“Today was my birthday. He forgot. I wept when he went to work, silently in the kitchen, thinking he didn’t care. But when I removed my pillow during cleaning, I saw a book there. Not just any book, but my favorite one. I had told him when we first met, that a friend had borrowed it and never given it back. I didn’t think he’d remember. He had written inside, “I remember. Just don’t let anyone borrow this copy. Now I know you’re smiling through tears. Happy birthday, my dear dearest.” I had thought of fighting with him when he got back, but I couldn’t. I just couldn’t.”
“He’s worried for something. He won’t tell me, but I know it’s his obsession with his hair. If only he knew I’d love him no lesser even if he was bald.”
“I don’t know if I’ll write here again. Peter takes up most of my time now. And he’s fond of tearing paper. How strange. Ichayan likes to save paper, and his son likes to tear it.”
She laughed out loud reading her last entry, and her laughter felt unchanged after all these years, ringing through the room. She remembered a small boy, running around at a million miles an hour, and Ichayan chasing him, huffing and puffing and feigning anger. Peter would run into her arms, and he’d hug the two of them together, the mock anger replaced by the usual twinkle.
There were other things in the trunk. Her wedding veil, the glass she first gave him a drink of water in, his first letter to her, and her first letter to him. It had been his idea, to write them. She didn’t know how she wrote so much, but he did.
“It’s because you love me so much,” he had said.
Having dusted a few memories, she locked the trunk again, and continued to dust. She saw herself in an old mirror. Her eyes had dark circles around them, her hair tied in a bun so it didn’t fall open during cleaning. Her self-critical eyes saw specks of grey in her hair, but she smiled.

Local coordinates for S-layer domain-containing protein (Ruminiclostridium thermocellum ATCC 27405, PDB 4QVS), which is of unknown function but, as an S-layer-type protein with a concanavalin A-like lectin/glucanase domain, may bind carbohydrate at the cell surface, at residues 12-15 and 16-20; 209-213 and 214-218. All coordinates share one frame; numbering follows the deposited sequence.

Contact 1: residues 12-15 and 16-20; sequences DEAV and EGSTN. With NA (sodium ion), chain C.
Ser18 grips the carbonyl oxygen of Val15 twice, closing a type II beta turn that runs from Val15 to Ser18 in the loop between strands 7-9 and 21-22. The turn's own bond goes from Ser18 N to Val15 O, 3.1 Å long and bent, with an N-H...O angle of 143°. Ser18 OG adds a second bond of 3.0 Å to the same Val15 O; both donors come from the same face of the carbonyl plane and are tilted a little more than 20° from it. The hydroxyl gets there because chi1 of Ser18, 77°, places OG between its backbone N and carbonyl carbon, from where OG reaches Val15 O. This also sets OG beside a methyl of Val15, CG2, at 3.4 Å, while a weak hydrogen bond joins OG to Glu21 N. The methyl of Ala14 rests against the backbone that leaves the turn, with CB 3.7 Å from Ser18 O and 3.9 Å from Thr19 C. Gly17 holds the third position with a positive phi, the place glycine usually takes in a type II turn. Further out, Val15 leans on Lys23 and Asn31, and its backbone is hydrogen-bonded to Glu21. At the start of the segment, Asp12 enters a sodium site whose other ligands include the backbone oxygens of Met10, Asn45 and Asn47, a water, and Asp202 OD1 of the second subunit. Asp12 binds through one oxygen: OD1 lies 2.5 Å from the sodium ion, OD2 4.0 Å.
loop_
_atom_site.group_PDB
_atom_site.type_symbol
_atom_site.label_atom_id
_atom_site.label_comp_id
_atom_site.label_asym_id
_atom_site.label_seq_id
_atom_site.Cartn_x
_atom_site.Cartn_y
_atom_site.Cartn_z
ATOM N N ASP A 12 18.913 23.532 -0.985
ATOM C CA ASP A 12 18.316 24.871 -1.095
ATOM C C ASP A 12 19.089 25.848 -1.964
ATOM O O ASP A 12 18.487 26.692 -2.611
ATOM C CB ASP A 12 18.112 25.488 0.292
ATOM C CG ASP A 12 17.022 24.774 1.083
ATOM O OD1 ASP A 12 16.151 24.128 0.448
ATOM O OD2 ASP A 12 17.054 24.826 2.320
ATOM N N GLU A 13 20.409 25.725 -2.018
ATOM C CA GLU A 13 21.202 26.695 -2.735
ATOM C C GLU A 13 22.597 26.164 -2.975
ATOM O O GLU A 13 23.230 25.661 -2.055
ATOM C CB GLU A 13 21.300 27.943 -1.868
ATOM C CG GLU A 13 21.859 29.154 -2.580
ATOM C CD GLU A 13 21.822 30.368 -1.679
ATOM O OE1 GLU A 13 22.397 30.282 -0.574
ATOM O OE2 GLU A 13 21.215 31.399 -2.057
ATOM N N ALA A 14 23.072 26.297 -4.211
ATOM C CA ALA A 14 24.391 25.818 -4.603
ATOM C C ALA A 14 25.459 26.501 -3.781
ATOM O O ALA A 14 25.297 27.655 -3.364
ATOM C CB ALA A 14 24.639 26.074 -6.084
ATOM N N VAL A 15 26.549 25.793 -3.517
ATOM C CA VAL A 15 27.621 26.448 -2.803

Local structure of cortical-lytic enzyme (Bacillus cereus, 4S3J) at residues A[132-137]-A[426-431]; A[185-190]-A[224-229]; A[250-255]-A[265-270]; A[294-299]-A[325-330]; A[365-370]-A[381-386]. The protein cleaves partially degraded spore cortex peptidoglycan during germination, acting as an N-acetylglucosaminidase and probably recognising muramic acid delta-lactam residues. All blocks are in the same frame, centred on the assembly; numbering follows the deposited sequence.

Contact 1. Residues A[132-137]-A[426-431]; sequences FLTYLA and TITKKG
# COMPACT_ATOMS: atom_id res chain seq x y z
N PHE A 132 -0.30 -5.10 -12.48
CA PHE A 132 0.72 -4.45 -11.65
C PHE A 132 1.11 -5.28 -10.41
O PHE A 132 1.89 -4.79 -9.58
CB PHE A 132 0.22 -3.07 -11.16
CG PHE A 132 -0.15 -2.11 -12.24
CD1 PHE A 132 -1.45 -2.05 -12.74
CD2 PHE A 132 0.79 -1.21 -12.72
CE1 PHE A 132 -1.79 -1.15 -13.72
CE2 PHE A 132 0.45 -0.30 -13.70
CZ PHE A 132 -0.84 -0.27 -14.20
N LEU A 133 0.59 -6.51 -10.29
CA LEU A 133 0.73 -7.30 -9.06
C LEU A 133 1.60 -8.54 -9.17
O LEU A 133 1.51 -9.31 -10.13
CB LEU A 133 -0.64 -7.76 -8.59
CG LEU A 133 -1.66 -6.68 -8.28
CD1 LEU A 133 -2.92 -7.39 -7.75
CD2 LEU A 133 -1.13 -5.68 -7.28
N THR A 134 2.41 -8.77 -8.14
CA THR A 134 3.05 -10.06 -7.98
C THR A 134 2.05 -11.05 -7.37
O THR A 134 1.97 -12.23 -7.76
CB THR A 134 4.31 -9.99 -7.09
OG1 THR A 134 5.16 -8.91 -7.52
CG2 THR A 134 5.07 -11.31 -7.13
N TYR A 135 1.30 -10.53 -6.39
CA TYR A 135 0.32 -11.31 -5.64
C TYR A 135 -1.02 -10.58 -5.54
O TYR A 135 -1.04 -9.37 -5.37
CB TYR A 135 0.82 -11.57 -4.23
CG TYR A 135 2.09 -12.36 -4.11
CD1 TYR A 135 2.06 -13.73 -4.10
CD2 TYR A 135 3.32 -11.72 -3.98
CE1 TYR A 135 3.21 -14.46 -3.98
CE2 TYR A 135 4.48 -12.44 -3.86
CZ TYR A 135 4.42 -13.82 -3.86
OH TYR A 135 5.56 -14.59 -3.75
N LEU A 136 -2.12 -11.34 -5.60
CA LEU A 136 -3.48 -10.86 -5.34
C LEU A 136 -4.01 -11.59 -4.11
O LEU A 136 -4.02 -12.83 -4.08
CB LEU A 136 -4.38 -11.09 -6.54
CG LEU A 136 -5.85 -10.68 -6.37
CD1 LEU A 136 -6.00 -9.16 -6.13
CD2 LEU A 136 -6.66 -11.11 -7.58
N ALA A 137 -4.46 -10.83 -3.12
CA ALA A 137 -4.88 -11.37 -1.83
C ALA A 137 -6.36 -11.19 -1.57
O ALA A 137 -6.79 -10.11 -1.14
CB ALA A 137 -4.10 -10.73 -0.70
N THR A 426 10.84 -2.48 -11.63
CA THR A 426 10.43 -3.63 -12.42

“It’s only the dust,” she told herself.
Her face had wrinkles, and she hadn’t managed to lose much weight after Peter was born twenty years back. Or maybe it was just time. She felt her muscles cramp, and sat down on the trunk again. Behind her, she heard the sound of footsteps.
“If I’ve told you once, I’ve told you a hundred times. Don’t strain yourself cleaning this place. Ask someone to do it. You know how you tire easily.”
Even his scolding had an undertone of love. His fingers deftly massaged her shoulder and she turned to look at him. His eyes still had that smile, that eagerness of old. There were definite streaks of grey in his hair, which had receded. Maybe it was her imagination, but his voice felt deeper. He had a paunch now, larger than he liked.
“It’s because of you. You spoil me with all that delicious food that you make,” he had once told her, laughing as he teased her for asking about it.
She smiled, but didn’t reply. She felt happy then.
“Some things change, but others remain the same, even after years,” she thought to herself.
Immanuel looked at her, but her silence had to be broken. He laughed.
“How did I put up with you for 25 years? You and your silly ideas,” he teased her.
But she was ready with her reply. It was one she had always known.
“It’s because you love me so much.”
(4th January 2015)